I'd never heard of Cliff Richard, and I try to find out all the cultural stuff so I can explain it, so while I was doing other webby things, I looked him up on Wikipedia (hence the link above). That led me, link by link, to the story of a song called "Apache".
You know how there's this one sound-effects scream that's been in literally dozens of movies*? Well, "Apache" is threaded through pop music history in a similar way, if not nearly to the same degree. It stretches from pre-Beatles English pop and Burt Lancaster (playing an Apache!) through surf music, Nixon's second inaugural, possibly the most disturbing music video ever**, and the early rap scene; it lives on today in various hip-hop guises. As Seattle Weekly's Michaelangelo Matos notes in the analysis linked above, the song serves as a snapshot of just how very ... bizarre race relations in America have been:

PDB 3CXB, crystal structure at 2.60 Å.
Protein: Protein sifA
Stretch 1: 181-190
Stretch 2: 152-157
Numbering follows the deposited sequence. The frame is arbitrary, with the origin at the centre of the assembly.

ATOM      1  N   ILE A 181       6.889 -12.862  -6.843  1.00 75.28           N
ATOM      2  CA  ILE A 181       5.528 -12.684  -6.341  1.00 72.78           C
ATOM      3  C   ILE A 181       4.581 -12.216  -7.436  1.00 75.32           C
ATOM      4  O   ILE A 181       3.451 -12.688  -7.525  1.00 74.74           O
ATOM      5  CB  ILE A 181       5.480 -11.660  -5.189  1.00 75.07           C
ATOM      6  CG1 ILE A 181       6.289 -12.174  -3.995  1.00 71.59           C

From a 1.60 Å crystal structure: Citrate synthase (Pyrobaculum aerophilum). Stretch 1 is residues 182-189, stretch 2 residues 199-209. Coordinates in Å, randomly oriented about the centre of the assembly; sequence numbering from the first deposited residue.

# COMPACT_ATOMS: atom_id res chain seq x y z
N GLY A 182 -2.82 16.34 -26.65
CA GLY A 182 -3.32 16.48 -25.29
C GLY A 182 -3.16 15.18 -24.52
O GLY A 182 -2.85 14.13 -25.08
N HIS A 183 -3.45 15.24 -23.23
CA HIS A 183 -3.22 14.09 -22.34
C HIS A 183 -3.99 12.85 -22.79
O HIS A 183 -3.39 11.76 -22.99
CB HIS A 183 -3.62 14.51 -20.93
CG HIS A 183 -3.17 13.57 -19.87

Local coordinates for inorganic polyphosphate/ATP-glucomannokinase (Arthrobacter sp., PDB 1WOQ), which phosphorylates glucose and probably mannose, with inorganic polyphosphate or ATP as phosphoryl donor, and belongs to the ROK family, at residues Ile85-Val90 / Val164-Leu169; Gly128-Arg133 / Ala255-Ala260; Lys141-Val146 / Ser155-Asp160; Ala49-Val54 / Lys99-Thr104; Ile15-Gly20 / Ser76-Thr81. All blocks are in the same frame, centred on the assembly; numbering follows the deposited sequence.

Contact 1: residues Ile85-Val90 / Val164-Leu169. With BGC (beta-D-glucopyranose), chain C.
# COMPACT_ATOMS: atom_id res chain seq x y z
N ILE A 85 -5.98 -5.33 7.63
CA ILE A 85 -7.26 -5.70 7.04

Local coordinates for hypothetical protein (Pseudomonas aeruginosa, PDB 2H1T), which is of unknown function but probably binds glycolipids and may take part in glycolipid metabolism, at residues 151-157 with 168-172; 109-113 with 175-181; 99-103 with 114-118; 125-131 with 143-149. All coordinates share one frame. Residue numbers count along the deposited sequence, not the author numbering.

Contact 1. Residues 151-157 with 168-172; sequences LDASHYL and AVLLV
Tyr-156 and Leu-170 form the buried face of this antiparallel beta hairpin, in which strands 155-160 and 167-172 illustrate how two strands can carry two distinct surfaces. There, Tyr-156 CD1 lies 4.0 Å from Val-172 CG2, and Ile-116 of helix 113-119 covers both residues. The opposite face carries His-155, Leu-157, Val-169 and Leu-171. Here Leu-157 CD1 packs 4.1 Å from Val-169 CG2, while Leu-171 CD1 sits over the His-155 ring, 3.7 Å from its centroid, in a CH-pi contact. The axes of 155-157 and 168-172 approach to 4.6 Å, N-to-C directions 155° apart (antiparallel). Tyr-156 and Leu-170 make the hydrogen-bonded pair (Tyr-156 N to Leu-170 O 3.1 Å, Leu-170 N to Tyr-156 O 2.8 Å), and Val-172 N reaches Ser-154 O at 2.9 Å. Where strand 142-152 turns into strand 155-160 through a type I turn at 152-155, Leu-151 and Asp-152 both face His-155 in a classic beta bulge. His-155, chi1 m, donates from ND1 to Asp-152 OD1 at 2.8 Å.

In other words, a record written by a white Englishman imitating Native Americans as portrayed by white Americans and made famous by a Dane with a vaguely Hawaiian sound, arranged by a Canadian, became the biggest record in [mid-1970s] black New York.Just another web meander ....
* ... and, to introduce an eddy into this stream, a Doctor Who video promotion and video game.
** Oddly enough, I've run across a link to this video before. (Those clothes! That moustache! Those racially offensive bikini outfits!*** That creepy laugh!) Possibly even more oddly, this is the only version of the song I had heard before now.